Charlie Parker, 1920-1955

This is Charlie Parker’s birthday. If he had lived, he would be 92. I wish that he had taken better care of himself.

Here’s a segment from Ken Burns’ film Jazz.

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  1. says

    Bird is forever young. He was jazz’s only real genius — for me, he was the Mozart of jazz. Too bad that he wasted too much of his lifetime with his special addictions. Well, some can’t get enough out of life, they need the extra portion; and so, the candle is burning from both ends.

    Happy Birthday, Bird. Your marvelous music will live forever.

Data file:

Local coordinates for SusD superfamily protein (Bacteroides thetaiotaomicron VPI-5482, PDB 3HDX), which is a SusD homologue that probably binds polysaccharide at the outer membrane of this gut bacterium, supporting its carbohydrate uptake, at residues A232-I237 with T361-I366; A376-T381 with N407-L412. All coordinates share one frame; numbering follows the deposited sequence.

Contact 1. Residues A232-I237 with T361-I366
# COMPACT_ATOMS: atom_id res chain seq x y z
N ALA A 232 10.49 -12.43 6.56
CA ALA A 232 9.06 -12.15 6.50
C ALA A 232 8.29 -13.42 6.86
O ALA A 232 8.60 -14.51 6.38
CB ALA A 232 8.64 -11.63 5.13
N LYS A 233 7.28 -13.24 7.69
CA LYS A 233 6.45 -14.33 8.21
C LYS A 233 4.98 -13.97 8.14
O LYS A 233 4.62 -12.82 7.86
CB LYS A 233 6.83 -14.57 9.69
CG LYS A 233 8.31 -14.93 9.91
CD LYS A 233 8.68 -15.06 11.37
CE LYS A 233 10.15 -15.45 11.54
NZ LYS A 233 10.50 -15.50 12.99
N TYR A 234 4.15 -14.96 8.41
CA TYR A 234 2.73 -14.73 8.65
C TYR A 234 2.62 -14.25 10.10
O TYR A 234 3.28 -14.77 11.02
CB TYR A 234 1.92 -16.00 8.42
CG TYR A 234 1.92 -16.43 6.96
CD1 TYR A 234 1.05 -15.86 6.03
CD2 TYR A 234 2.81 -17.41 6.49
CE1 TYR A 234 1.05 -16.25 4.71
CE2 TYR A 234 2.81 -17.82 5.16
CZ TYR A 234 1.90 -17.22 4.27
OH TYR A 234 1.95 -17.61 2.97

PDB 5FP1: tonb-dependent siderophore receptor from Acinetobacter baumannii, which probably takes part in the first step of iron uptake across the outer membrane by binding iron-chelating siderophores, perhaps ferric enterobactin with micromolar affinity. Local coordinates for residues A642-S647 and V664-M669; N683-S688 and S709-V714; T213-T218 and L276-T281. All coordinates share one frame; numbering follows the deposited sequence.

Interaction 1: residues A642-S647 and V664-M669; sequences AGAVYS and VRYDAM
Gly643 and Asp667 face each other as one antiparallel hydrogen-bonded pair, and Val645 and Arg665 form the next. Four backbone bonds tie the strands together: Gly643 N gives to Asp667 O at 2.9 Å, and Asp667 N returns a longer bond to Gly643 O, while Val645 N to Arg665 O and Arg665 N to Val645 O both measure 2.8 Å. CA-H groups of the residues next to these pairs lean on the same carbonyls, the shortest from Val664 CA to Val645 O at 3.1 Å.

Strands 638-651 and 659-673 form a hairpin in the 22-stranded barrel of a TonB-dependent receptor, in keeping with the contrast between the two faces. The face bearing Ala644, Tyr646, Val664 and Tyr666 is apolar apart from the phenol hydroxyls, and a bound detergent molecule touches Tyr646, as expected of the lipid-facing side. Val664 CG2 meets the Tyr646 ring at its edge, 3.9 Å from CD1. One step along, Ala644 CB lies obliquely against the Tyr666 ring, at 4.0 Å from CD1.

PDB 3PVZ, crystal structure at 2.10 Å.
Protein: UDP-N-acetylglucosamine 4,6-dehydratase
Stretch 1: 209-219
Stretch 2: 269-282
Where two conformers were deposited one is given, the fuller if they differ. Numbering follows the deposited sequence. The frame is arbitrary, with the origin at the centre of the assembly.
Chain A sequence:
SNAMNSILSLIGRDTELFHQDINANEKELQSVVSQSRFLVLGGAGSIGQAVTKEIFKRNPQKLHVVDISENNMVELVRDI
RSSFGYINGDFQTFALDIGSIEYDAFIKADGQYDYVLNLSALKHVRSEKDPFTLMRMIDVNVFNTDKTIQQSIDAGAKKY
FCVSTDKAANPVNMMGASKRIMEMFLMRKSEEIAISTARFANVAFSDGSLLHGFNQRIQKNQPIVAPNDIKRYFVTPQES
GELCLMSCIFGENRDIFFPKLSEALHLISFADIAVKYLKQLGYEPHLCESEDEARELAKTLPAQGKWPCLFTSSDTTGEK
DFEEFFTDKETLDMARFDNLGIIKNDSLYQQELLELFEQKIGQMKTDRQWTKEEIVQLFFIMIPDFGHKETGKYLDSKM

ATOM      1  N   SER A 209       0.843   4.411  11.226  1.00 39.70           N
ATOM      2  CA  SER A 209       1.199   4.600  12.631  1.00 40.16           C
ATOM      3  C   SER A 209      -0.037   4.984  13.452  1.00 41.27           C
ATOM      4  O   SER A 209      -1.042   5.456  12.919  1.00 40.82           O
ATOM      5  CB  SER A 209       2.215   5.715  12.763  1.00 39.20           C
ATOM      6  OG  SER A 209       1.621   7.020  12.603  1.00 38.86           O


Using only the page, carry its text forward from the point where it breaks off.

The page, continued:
2. Charley Gerard says

    I have found just bits and pieces about the interracial audience for
    bebop in the 1940s. Chan Parker writes about how her friends lived for
    bebop, and Jimmy Heath writes about how musicians became involved in
    interracial affairs. This audience of young musicians allied
    themselves around heroin and Red Rodney describes the drug as the
    badge that set them apart from the rest of the world. I have seen this
    crowd of bebop fans described as the group that preceded the beats.
    Unlike the beats, they seemed to live around midtown Manhattan – like
    Gil Evans and Jimmy Knepper. And unlike later generations, it was a
    remarkably interracial artistic community – not at all the
    bebop-as-black-music conception that has become the favored view of
    jazz writers.